Connecticut is right to count prisoners where they’re housed

Journal Inquirer

By Joe Markley

Prison inmates are among the most permanent of a town’s residents. They reside in a given correctional facility, day and night, often for several or many years.

The U.S. Census uses a common-sense standard to define where you reside. It’s where people “eat and sleep most of the time.”

In the case of an incarcerated prisoner, that’s jail, which is why prisoners are counted as part of the population of the town in which they are located. In reality, many prisoners have only the most tenuous ties to any prior residence.

Logic aside, a new Connecticut lawsuit seeks to use the “last known address” of inmates as their official residence, not the prison.

The stated goal is to put an end to so-called “prison gerrymandering,” but the real motivation is pure politics: The purpose is to increase the stated population (and therefore political clout) of urban areas.

Proponents point to statistics culled from the “most recent addresses” reported by inmates to prison officials upon their incarceration. The data shows about half of all prisoners claimed residence in one of five Connecticut cities: Hartford, New Haven, Bridgeport, Waterbury, or New Britain.

In the public statement announcing the lawsuit, Derrick Johnson, president and CEO of the Connecticut NAACP, raised the ante: “This practice is one aspect of a war of voter suppression targeting communities of color.” That’s quite a charge to make relative to a long-standing, straightforward way of counting people every 10 years.

Here are a few facts about our living patterns which illustrate why counting prisoners as residing at their “last known address” is folly.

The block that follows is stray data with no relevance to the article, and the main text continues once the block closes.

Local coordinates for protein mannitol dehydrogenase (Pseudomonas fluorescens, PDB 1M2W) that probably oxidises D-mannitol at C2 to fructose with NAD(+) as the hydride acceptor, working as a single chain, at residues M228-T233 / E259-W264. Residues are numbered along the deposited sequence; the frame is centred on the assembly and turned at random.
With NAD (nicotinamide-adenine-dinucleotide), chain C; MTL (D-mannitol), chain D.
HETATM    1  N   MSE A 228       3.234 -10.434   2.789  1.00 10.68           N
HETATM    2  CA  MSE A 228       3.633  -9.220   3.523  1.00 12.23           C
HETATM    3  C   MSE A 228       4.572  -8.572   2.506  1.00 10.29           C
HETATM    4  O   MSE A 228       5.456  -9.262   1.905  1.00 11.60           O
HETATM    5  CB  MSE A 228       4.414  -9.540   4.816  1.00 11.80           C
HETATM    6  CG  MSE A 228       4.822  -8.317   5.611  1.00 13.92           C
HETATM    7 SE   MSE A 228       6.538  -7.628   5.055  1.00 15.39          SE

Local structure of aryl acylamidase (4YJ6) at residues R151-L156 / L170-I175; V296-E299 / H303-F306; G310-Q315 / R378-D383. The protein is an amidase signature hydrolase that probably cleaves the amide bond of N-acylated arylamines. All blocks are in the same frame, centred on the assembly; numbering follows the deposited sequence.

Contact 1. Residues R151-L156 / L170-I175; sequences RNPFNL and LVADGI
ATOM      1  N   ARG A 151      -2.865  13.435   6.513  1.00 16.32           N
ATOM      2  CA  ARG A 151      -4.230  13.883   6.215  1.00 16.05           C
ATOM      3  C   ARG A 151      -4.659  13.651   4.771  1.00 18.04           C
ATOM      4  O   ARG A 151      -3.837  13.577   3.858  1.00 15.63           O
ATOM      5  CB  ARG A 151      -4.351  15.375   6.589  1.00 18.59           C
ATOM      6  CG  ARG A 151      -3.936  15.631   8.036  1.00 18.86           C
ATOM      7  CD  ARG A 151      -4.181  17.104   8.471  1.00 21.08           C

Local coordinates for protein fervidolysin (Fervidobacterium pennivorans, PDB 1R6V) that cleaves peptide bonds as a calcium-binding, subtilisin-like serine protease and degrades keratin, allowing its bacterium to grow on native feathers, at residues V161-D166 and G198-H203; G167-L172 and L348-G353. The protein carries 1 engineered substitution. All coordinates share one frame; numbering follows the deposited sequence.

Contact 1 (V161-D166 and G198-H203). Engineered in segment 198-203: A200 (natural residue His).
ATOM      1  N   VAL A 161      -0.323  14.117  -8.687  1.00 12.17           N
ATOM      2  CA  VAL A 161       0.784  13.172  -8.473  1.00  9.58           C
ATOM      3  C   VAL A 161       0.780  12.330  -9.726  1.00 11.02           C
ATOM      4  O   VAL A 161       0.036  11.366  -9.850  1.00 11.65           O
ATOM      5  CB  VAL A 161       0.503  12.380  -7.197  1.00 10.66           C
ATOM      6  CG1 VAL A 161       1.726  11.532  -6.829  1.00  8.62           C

More than one in three people live in rental housing in Connecticut, according to Census data. Renters live in their residence for a shorter time than homeowners — the average is just 2.1 years, compared with 8.2 years for people living in owner-occupied housing units. The Current Population Survey shows that 33 percent of people in rental units move every year, and 10 percent of homeowners.

Why is this important? Because it’s readily apparent that even those who don’t reside in jail are transitory. Many of us change our residences frequently, a critical fact that this lawsuit conveniently ignores.

To illustrate, let’s assume John Doe has been renting an apartment in Windsor. He’s found guilty of a crime, sentenced to 10 years in the prison, and sent to Enfield. Doe reports his most recent address as an apartment in Windsor to prison officials, but the Census begins to count him as a resident of Enfield, since that’s where he will “eat and sleep most of the time” — indeed all the time.

Seven years pass. Today, Doe the inmate is still counted as a resident of Enfield. Meanwhile, according to national statistics, the apartment Doe rented in Windsor has probably cycled through three different residents, since the average renter stays in a unit only two years.

Under what stretch of logic are we to assume that Doe will return to that same apartment in Windsor, his “last known address,” upon his release? Don’t wrack your brain. Doe won’t do that.

In truth, it’s only fair that communities that serve an important public need and host a prison within its border derive some level of benefit. Prisons occupy prime real estate in many communities. They are served by local fire and police departments, and municipal utilities. State-run prisons, as public facilities, don’t pay taxes, and they are certainly not known to enhance the quality of life in surrounding areas.

To the extent there are any benefits to a prison in the neighborhood, one is the simple acknowledgement that there is a resident population that has needs — and those needs must be served.

For better or worse, inmates are indeed that town’s residents, albeit temporary, and they are properly counted as such.

State Sen. Joe Markley represents Connecticut’s 16th District. He is serving his fifth term representing Waterbury, Southington, Wolcott, Cheshire, and Prospect.